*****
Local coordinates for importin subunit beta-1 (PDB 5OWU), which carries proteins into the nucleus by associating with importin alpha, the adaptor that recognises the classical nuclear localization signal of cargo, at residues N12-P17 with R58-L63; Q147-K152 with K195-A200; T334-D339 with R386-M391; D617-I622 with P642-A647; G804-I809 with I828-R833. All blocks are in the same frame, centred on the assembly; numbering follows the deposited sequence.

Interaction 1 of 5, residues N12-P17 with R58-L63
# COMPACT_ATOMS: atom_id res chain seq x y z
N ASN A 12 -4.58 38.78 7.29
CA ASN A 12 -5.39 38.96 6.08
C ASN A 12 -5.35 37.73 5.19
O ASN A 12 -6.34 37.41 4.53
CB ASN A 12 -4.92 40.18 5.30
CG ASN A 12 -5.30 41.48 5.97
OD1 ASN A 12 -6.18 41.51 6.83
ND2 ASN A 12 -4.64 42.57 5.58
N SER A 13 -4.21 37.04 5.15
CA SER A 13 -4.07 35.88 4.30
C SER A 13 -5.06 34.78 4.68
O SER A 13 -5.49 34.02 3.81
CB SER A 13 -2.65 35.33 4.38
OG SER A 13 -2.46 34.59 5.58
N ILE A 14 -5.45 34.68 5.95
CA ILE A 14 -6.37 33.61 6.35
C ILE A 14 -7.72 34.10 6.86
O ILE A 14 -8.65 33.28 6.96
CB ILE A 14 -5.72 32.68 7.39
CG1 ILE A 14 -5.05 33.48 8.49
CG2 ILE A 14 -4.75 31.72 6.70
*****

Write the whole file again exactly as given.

Local coordinates for importin subunit beta-1 (PDB 5OWU), which carries proteins into the nucleus by associating with importin alpha, the adaptor that recognises the classical nuclear localization signal of cargo, at residues N12-P17 with R58-L63; Q147-K152 with K195-A200; T334-D339 with R386-M391; D617-I622 with P642-A647; G804-I809 with I828-R833. All blocks are in the same frame, centred on the assembly; numbering follows the deposited sequence.

Interaction 1 of 5, residues N12-P17 with R58-L63
# COMPACT_ATOMS: atom_id res chain seq x y z
N ASN A 12 -4.58 38.78 7.29
CA ASN A 12 -5.39 38.96 6.08
C ASN A 12 -5.35 37.73 5.19
O ASN A 12 -6.34 37.41 4.53
CB ASN A 12 -4.92 40.18 5.30
CG ASN A 12 -5.30 41.48 5.97
OD1 ASN A 12 -6.18 41.51 6.83
ND2 ASN A 12 -4.64 42.57 5.58
N SER A 13 -4.21 37.04 5.15
CA SER A 13 -4.07 35.88 4.30
C SER A 13 -5.06 34.78 4.68
O SER A 13 -5.49 34.02 3.81
CB SER A 13 -2.65 35.33 4.38
OG SER A 13 -2.46 34.59 5.58
N ILE A 14 -5.45 34.68 5.95
CA ILE A 14 -6.37 33.61 6.35
C ILE A 14 -7.72 34.10 6.86
O ILE A 14 -8.65 33.28 6.96
CB ILE A 14 -5.72 32.68 7.39
CG1 ILE A 14 -5.05 33.48 8.49
CG2 ILE A 14 -4.75 31.72 6.70